A few years ago, I had a camping trip planned to Sequoia National Forest in California for Labor Day weekend. That Friday morning, as we were getting ready to start the 5-hour drive north from San Diego, it became apparent: Smoke from the Pier Fire, which was quickly spreading in the area at the time, was getting so bad that sticking to our planned route would be both hazardous and irresponsible. Camping was out of the question. Last minute, we pivoted and headed to Big Bear Lake instead.
For those of us who live in the western U.S. and enjoy camping and the great outdoors, stories like this are countless. “Fire season” is a climate concept as ubiquitous in California as June gloom and Karl the Fog. And by all accounts, the fires are getting more frequent, widespread, and severe each year.
It’s not limited to the Golden State, either. As temperatures rise and drought conditions worsen, wildfires are popping up all over the West—from Oregon to New Mexico.
As campers, what can we do to stay safe and travel responsibly during fire season? The first thing is fairly obvious: Avoid traveling to areas with active wildfires. For Campendium users looking to plan their next camping trip, this just became a lot easier. Last month, we launched an addition to our iOS app that couldn’t have come at a better time: The Smoke Map feature allows campers to check for wildfire smoke conditions in the areas they’re planning to travel to in real time.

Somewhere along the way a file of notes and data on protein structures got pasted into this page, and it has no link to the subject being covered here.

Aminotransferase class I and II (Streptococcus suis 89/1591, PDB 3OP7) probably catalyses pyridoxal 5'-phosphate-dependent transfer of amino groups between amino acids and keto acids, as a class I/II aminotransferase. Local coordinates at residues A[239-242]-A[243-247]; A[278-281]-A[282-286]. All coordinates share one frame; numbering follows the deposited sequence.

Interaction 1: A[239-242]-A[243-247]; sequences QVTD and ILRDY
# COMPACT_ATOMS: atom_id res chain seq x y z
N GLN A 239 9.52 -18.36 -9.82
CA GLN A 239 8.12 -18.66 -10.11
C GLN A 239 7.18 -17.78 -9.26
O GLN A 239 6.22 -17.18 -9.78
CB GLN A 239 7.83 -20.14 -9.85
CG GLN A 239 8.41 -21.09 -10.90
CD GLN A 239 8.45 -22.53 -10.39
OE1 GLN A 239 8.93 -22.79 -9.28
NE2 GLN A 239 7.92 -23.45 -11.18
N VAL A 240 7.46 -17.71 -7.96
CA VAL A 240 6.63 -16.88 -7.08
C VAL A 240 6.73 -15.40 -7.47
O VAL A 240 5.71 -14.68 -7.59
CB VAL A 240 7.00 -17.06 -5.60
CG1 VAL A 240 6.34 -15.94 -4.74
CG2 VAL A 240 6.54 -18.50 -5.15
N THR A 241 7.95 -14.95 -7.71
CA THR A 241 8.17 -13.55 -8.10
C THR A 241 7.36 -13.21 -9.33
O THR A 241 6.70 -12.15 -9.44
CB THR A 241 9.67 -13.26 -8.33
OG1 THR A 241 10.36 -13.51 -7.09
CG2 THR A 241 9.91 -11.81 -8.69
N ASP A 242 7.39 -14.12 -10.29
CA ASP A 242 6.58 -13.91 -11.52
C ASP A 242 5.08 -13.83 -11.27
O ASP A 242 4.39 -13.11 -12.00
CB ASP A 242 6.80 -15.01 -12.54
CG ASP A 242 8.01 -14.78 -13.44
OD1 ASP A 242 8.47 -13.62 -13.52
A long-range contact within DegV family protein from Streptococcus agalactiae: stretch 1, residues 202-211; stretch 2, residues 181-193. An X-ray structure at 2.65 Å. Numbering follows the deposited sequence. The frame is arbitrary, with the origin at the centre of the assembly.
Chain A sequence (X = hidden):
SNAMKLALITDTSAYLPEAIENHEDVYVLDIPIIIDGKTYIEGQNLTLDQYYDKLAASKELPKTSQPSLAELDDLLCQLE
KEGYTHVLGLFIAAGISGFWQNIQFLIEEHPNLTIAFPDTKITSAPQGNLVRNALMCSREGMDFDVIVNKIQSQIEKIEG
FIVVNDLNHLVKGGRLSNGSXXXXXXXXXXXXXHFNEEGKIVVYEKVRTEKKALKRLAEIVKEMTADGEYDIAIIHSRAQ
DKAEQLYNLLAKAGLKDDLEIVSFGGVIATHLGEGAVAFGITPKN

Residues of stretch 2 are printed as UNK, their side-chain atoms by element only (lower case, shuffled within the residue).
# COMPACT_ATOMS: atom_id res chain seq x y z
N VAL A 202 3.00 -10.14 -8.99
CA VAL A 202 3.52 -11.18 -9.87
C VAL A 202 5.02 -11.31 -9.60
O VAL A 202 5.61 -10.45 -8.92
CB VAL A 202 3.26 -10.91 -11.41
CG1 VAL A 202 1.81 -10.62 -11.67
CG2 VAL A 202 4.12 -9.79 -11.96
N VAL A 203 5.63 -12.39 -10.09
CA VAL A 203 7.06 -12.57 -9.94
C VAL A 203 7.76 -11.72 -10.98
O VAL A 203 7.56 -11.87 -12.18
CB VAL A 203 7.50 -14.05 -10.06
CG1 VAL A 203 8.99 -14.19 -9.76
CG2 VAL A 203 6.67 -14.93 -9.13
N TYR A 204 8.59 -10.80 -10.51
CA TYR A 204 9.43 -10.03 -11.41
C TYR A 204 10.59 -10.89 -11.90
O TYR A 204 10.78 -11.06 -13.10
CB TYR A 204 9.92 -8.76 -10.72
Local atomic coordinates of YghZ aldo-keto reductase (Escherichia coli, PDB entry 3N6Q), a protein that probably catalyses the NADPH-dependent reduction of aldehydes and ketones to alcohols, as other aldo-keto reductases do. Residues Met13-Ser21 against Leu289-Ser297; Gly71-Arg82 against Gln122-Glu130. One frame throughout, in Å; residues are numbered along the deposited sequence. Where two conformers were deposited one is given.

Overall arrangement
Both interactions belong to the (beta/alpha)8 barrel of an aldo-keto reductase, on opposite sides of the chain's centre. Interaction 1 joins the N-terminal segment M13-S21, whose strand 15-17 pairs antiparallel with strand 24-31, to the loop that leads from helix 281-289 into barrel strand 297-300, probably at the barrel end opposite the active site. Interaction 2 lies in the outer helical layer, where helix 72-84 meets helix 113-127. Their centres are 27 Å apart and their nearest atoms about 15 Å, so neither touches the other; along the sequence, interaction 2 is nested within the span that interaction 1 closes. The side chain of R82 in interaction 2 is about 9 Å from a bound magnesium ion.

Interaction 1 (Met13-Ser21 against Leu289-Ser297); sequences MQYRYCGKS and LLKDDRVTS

In a 2021 report by Resources for the Future, researchers found that 124,000 camper-days per year were within 12 miles of an active wildfire. “Smoke can have serious impacts on people’s health and their ability to enjoy the beautiful places they come to visit,” said Matthew Wibbenmeyer, one of the report’s co-authors.
When planning your next camping trip, use the Smoke Map overlay in the Campendium app to locate any areas to avoid—and make sure you keep monitoring as the trip gets closer, as conditions can change quickly.
Then, do your part to prevent further wildfires by being a responsible camper. As much as we all love a good campfire, it’s important to be aware of and abide by local campfire restrictions. Even in areas where campfires are allowed, you should never leave flames unattended. You might also want to consider investing in a portable propane fire pit, which are typically allowed on public lands even during Stage 1 and 2 fire restrictions.
And finally, as I learned from my Labor Day trip a few years ago: If you enjoy camping in fire-prone areas, make sure to always have a plan B. (Don’t worry, Campendium can help with that too.)
The Smoke Map feature is available in the Campendium iOS app to all Roadpass Pro members.